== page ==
With the rollout of the COVID-19 vaccination in the UK, you may be wondering to what extent you could be compelled to get the jab.
Whilst the UK Government has expressed that it has no intention of imposing a mandatory inoculation, the position could be less clear cut for employees who are told by their employers to get vaccinated.
In short, no - but your employer could try to impose consequences if you refuse.
Given the government’s position that vaccines will not be mandatory, it is not possible to compel anyone in the UK to get the vaccine against their will. Indeed, any attempt to force someone to be vaccinated under English law could constitute assault, battery or even infringe on human rights.
As matters stand therefore, employers will lack the legal standing to actively force employees to get the vaccine.
However, employers may instead try to impose repercussions or even disciplinary action on those that refuse. Such action may well prove to be unlawful but the position is not yet certain.
The answer to this question is probably not - but this may vary depending on the type of workplace.
Given the not insignificant levels of anxiety currently held about the vaccine, it would likely be seen as unreasonable to penalise any employees who decide against vaccination (e.g. by dismissing them). Indeed, any attempt to exclude or sanction employees could be construed as indirectly compelling them to get the vaccine - even though there is no legal obligation for them to do so.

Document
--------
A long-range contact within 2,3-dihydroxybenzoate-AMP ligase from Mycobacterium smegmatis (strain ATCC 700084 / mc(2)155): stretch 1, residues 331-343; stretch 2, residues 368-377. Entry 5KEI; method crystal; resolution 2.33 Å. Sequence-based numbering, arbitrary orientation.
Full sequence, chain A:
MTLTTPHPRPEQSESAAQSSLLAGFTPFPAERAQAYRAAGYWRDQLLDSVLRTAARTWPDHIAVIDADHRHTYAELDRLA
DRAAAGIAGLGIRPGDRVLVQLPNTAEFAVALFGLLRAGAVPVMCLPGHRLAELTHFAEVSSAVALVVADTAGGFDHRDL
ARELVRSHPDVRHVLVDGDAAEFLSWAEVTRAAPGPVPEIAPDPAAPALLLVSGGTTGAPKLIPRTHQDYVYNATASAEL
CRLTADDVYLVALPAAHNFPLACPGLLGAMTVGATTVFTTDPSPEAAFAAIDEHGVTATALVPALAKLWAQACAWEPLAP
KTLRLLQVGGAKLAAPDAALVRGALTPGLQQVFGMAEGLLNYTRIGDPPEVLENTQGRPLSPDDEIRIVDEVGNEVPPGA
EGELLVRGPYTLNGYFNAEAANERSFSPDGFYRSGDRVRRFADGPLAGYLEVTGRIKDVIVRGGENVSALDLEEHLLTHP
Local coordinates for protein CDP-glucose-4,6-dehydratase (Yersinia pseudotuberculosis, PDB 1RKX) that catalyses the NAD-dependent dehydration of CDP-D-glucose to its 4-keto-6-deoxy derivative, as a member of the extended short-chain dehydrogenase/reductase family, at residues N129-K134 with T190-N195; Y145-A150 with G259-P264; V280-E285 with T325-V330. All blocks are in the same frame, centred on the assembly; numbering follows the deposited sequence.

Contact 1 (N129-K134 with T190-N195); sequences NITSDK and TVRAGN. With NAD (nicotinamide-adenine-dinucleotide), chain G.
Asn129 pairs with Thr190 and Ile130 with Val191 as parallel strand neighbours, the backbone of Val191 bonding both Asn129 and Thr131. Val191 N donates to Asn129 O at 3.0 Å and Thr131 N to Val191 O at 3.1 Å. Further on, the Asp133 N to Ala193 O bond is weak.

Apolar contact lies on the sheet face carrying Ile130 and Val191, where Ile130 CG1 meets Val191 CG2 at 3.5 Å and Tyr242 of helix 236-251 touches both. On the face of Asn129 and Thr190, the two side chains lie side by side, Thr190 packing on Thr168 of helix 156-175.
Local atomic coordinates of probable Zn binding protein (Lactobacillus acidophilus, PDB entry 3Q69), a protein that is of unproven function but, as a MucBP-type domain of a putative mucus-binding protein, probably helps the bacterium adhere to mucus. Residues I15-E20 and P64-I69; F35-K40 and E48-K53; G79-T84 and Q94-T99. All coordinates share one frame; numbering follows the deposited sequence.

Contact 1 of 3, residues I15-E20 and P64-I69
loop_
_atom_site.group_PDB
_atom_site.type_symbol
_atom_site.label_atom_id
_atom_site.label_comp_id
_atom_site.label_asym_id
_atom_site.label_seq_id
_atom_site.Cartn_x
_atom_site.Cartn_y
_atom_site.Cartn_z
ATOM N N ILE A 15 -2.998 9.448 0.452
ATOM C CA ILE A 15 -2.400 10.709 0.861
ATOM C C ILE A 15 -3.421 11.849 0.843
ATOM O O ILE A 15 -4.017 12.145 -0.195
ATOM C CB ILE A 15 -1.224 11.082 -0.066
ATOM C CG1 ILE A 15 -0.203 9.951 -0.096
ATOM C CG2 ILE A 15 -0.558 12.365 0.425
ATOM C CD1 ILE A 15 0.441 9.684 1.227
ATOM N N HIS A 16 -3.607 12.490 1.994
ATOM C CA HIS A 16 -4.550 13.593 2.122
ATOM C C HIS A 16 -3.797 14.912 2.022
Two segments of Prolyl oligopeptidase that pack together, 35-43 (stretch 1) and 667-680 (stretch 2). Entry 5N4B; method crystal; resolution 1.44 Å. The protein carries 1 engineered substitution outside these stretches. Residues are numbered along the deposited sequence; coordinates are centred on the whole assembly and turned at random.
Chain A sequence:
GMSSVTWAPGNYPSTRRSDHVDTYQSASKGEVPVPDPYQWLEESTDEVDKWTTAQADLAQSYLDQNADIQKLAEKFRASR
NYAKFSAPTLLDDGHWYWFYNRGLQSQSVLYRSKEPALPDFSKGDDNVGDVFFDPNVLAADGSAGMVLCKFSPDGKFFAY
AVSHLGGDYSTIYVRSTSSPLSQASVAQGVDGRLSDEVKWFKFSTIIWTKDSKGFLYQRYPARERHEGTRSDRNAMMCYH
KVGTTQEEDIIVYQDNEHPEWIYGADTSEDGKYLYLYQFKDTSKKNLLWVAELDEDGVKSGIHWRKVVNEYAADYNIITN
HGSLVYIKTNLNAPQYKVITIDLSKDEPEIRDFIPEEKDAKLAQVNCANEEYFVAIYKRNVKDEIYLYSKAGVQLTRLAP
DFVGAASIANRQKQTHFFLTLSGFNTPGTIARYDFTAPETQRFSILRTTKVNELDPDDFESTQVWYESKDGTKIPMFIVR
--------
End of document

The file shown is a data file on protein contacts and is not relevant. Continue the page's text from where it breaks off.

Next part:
However, it is important to be mindful of some of the legal duties employers are under to keep their workforce safe. Some employers may choose to rely on these duties as a way of justifying measures taken against unvaccinated staff.
Under the Healthy and Safety at Work Act 1974 (HSWA), employers have a legal obligation to take reasonable steps to reduce any workplace risks. To comply with their obligations under the HSWA, it is quite likely that (among other things) many employers will choose to actively encourage employees to be vaccinated.
Employees are also subject to a legal duty under the HSWA to cooperate with their employer in order to facilitate the reduction of workplace risks. Whether getting vaccinated is deemed necessary cooperation on the employees’ part is unclear. Given the lack of a legal obligation to get the jab and the invasive nature of vaccines it seems unlikely. However, if an employee refuses to get vaccinated, they may still have to fulfill their duty under the HSWA in one way or another; for example, by following requests to work from home or wearing more PPE.
Perhaps more controversially, in an attempt to fulfill duties under the HSWA or otherwise, some employers may try to argue that instructing their staff to get the vaccine is what’s known as a “reasonable management request”.